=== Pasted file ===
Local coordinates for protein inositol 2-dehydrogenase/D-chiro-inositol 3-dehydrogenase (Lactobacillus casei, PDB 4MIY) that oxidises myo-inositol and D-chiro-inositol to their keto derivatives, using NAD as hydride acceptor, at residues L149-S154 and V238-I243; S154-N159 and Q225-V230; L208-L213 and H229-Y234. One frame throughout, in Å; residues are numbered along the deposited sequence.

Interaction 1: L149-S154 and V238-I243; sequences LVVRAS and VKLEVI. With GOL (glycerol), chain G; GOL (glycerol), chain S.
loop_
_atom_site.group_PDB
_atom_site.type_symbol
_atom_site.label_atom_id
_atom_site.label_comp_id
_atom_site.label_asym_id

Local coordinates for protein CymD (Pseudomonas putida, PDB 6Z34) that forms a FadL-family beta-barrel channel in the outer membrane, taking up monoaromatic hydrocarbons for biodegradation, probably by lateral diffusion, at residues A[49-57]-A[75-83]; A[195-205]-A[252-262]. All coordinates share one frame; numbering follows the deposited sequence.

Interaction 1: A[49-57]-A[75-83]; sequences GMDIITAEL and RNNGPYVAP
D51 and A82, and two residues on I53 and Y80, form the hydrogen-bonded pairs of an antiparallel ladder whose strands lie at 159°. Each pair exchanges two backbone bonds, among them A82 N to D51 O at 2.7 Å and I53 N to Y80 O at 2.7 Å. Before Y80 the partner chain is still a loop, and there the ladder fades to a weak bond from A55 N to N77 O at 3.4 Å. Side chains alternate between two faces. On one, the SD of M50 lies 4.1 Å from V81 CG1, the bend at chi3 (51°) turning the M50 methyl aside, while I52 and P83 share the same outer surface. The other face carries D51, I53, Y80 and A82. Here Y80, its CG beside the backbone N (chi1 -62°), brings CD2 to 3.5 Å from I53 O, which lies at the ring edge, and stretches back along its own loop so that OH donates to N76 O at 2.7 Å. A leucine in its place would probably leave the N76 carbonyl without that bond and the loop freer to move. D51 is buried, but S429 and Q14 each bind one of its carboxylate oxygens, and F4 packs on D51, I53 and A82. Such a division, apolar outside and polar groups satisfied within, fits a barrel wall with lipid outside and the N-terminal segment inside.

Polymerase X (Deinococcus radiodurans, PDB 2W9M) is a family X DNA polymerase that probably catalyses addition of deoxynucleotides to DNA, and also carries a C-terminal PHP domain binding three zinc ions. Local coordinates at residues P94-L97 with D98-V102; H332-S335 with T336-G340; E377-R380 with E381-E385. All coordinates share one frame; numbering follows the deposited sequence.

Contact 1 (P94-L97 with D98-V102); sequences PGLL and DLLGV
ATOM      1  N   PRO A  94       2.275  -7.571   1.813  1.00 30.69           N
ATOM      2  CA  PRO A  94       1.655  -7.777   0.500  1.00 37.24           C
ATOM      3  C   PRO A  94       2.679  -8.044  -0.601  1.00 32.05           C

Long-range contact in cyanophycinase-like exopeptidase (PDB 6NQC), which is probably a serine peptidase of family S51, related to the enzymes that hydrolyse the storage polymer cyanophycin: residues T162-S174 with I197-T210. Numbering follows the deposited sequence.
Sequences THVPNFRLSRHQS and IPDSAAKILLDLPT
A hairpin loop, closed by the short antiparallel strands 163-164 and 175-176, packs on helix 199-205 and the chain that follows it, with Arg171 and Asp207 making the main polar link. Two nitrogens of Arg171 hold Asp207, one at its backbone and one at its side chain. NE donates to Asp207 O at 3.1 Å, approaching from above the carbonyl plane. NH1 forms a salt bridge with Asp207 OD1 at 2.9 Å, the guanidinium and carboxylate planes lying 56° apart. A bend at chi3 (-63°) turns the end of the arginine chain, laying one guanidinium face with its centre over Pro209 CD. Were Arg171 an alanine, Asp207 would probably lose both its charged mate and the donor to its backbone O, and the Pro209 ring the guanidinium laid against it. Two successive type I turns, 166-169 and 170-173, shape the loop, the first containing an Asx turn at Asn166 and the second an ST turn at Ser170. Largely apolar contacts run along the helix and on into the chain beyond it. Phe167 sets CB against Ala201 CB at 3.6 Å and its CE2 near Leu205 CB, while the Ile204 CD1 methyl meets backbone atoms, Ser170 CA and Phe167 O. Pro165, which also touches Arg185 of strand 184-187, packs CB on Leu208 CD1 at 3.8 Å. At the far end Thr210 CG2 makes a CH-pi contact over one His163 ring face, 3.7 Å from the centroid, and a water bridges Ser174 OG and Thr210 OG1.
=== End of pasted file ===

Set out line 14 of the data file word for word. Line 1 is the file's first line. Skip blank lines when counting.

ATOM      1  N   PRO A  94       2.275  -7.571   1.813  1.00 30.69           N